Recently on A Blog Supreme, pianist and blogger Kurt Ellenberger expressed doubt that audiences for jazz can continue to grow, writing that audience development is "a tall order that seems insurmountable." Although this alarm bell has been sounded by jazz writers for at least seven decades, musicians stubbornly seem to keep on playing, and new fans keep on discovering the music.
Two-time Grammy-winning singer-songwriter Rickie Lee Jones has been pushing down musical boundaries for over four decades with her hauntingly beautiful voice and fearless experimentation. She has carved out a unique path in music, collaborating with artists from Alison Krauss to Dr. John.
Originally published on Tue September 18, 2012 3:50 pm
My two-week stay in Europe ended earlier this week with a stroke of luck: My German father-in-law gave me his beautiful old violin, the one he's played since he was 11. But getting it back safely to the U.S. was more of a problem than I imagined.
In March, indie-folk band The David Wax Museum spent a week bringing enthusiastic performances, infectious joy and butchered Mandarin phrases to China. This compelling mini-documentary chronicles the band's trip as "cultural ambassadors" at the University of Shanghai for Science and Technology. In an email, band-member Suz Slezak explains how the trip came about:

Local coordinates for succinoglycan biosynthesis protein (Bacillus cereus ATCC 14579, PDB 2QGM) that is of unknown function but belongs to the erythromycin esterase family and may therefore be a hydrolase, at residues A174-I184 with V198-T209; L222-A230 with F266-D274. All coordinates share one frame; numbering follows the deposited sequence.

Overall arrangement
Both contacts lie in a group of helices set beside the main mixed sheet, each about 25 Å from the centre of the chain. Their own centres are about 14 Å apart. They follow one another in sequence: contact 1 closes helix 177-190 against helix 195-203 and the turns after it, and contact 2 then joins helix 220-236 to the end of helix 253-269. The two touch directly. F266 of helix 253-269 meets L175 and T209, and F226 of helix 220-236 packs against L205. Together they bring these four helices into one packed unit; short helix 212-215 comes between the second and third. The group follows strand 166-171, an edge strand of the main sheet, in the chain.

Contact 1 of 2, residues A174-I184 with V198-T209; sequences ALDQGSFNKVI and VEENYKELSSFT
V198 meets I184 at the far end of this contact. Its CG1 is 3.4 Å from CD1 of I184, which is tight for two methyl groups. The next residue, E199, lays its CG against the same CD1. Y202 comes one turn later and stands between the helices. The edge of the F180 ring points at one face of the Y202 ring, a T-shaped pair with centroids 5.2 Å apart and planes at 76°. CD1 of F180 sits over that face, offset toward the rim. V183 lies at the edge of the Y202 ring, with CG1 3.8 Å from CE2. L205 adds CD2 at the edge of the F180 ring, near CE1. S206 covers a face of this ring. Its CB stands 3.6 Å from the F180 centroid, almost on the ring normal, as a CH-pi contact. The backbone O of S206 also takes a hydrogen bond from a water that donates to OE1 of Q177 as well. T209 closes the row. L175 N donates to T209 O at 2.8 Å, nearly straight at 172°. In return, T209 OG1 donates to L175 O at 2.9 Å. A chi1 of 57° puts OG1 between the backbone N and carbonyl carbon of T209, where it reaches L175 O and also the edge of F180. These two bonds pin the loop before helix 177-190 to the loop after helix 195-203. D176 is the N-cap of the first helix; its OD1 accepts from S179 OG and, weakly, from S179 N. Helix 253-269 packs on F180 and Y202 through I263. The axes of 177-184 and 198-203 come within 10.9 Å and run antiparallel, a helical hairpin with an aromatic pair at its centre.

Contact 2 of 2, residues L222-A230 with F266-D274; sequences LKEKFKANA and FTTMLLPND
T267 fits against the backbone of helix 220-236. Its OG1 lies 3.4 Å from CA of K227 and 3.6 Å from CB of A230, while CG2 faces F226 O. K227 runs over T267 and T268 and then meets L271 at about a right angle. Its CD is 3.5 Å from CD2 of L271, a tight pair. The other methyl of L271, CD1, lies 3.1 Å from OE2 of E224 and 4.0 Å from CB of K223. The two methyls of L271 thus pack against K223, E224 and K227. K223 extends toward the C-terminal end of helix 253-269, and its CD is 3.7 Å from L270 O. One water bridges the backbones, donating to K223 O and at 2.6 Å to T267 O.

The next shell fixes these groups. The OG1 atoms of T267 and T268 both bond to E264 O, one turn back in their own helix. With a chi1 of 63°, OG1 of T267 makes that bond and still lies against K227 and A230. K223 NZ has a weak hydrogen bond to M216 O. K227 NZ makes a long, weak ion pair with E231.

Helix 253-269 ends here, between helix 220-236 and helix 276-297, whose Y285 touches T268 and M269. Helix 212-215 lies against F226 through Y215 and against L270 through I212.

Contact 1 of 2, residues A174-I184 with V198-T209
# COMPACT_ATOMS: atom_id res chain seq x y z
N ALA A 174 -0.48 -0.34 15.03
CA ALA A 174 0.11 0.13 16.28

The Philadelphia Orchestra has just wrapped up a 10-day visit to China, its seventh trip to the country over the past four decades.
But this trip was different.
The orchestra is preparing to come out of bankruptcy, and this tour was about its survival. It hopes to balance its books by building new audiences and new revenues in the world's second-largest economy.
Cheb i Sabbah's life traces an almost fairy-tale perfect path through the evolution of what's now called world music. Born in Algeria in 1947, he absorbed the Judeo-Arabic Andalusian music of his local culture before he joined the '60s rebellion and became a 17-year-old DJ playing soul 45s in Paris. By the end of the decade, he'd moved to New York and become friends with trumpeter Don Cherry, famous for his association with Ornette Coleman and a pioneer in the concept of multicultural music.
Originally published on Thu February 7, 2013 9:20 am
Led by Benson Ramsey and David Huckfelt, ethereal folk-rock group The Pines makes its first appearance on Mountain Stage, recorded live at the Paramount Theater in Bristol, Tenn./Va. As a young boy growing up Iowa, Ramsey watched as his father â€” producer and guitarist Bo Ramsey â€” helped craft the definitive alt-country sound alongside Lucinda Williams.